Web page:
Sunday, January 16, 2011


As I write this Saturday morning, I still find myself in the same clothes I wore when departing Denver so I guess that tells you what the status is of my baggage arriving to Kolkata.  As to why I have no idea of what the complications are with my luggage, it’s not because the agent I spoke with on the phone yesterday didn’t tell me, but rather because I could only make out about 25% of what the guy was saying.  Even though I’ve been wearing the same articles of clothing since Monday, I oddly enough, feel relatively clean still when considering the rags many Kolkatans are wearing in the area.

With no volunteering on Thursdays, a guy from England and myself used it as an opportunity to hit the streets of Kolkata and see what we’d stumble across.  With Kolkata having a population of approximately 14.6 million people, it was easy to find ourselves stumbling over quite a bit and any street or narrow alley we found ourselves walking on made me feel like all 14.6 million locals were accompanying our expedition.  People are literally everywhere.  During this walk, I couldn’t help but have kind of a Dorothy’s “we aren’t in Kansas anymore” moment as it seemed like every Kolkatan stared at us as we passed by.  And when I say stare, I’m not talking about the “stare until you get busted” stare where the person will quickly look away once it is identified that they got busted staring at someone.  The stare we got from the Kolkatans was more like a “we know you know that we’re staring at you and we are gonna just keep staring at you until we can’t stare at you any longer” stare.  What made this experience even more humorous to me was in thinking back of how I made a deliberate effort in packing for this trip to only bring attire (i.e. no shorts, no t-shirts, no running shoes, no baseball cap, etc.) that would help me blend into the crowd and look less touristy. In catching my reflection in a window shop later in the afternoon, I just had to laugh a bit because it made me realize how naive I was in thinking I could blend in. It was like I thought my clothes would have the magic ability to change my skin color and unless I could change that, there was no way I had any chance of blending in with the Kolkatan people.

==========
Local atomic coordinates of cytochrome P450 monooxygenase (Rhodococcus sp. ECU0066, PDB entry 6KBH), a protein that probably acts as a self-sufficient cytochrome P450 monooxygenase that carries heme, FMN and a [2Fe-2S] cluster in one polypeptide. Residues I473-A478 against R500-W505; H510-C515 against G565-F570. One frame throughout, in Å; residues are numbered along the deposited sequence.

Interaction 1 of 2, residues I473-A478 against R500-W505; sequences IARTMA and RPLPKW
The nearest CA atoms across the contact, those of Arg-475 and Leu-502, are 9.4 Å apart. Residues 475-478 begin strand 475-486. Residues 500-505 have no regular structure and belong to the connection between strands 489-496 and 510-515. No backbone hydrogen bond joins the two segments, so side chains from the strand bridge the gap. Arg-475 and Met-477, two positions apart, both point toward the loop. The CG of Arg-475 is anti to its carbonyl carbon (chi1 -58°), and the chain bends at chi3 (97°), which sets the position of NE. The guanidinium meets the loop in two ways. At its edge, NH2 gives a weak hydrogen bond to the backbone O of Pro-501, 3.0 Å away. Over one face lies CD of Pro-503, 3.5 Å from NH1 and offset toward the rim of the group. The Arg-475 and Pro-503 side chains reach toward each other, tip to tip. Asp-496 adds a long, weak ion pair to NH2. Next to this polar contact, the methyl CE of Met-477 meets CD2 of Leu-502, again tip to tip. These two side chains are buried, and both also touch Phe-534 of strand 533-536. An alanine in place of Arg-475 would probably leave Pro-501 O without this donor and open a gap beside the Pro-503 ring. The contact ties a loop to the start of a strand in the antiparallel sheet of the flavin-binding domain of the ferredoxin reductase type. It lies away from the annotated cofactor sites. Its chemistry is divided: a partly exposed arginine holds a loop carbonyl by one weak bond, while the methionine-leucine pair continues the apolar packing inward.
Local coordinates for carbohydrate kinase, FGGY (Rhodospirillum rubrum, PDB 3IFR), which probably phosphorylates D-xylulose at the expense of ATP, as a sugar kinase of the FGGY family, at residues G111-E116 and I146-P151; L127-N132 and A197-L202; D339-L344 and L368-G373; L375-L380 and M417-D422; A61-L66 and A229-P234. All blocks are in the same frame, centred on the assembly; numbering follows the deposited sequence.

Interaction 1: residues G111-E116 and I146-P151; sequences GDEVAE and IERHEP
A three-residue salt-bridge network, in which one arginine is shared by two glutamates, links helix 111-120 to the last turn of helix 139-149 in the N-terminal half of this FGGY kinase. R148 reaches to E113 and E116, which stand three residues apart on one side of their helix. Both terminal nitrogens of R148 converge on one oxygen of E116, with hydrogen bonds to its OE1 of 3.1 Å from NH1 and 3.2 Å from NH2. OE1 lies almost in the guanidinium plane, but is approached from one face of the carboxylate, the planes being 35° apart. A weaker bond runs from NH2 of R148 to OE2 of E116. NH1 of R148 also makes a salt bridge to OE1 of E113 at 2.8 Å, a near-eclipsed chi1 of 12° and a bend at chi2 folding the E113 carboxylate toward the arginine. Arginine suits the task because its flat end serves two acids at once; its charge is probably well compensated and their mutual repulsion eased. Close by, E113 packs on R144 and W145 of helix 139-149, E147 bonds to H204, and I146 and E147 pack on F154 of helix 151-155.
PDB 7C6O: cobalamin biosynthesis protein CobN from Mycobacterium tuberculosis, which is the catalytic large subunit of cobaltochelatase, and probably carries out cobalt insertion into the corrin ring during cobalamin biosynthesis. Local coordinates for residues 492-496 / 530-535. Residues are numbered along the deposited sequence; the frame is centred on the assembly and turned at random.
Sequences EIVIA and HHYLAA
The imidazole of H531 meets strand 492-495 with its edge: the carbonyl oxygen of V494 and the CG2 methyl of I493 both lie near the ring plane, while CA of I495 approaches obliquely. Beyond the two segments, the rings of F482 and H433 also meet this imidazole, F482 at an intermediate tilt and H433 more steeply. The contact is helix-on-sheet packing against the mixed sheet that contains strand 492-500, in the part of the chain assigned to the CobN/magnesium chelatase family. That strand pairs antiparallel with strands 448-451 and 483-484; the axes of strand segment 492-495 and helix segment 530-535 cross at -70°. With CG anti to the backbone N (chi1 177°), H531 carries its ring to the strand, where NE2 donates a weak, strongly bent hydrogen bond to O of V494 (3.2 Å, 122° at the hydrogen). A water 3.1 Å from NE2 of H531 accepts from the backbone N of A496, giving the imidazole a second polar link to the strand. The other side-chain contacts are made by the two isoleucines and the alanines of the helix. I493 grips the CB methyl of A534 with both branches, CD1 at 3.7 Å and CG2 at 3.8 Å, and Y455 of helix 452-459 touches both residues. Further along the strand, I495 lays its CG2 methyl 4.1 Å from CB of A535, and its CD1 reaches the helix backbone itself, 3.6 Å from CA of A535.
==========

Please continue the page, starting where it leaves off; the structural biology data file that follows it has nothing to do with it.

As far as some historical landmarks and/or places of interest we discovered on Thursday in Kolkata, we did walk across the Howrah Bridge and also took in the local flower market. The Howrah Bridge in my opinion is of more interest because of the high traffic it hosts on a daily basis than it is for any kind of extravagant architecture.  In the bridge's defense though, I have seen pictures of it at night and it is pretty remarkable at this time as it lights the sky up with purple all across the Hooghly River. Sorry no pics a google search! Take the population of Great Falls, MT (65,000 approx.), quadruple it, and put all of those people on foot with head baskets and pull carts on the 10th street bridge, I think you’ll get a good idea of what it looks like on the Howrah bridge.  As for the flower market, this was a very fascinating site to see as this area is where Kolkatans buy and sell all types of flowers for what I understand to be offerings for the gods.  As of now, I’m far from understanding the Hindu religion with respect to daily obligations, but this is something I’m hoping to learn more about while I’m up here.  One reason I particularly liked the flower market as well was that it provided an area where the smell of everything that comes with poverty (i.e. sewage, pollution, smog) was temporarily overpowered by something much more fresh and sweet.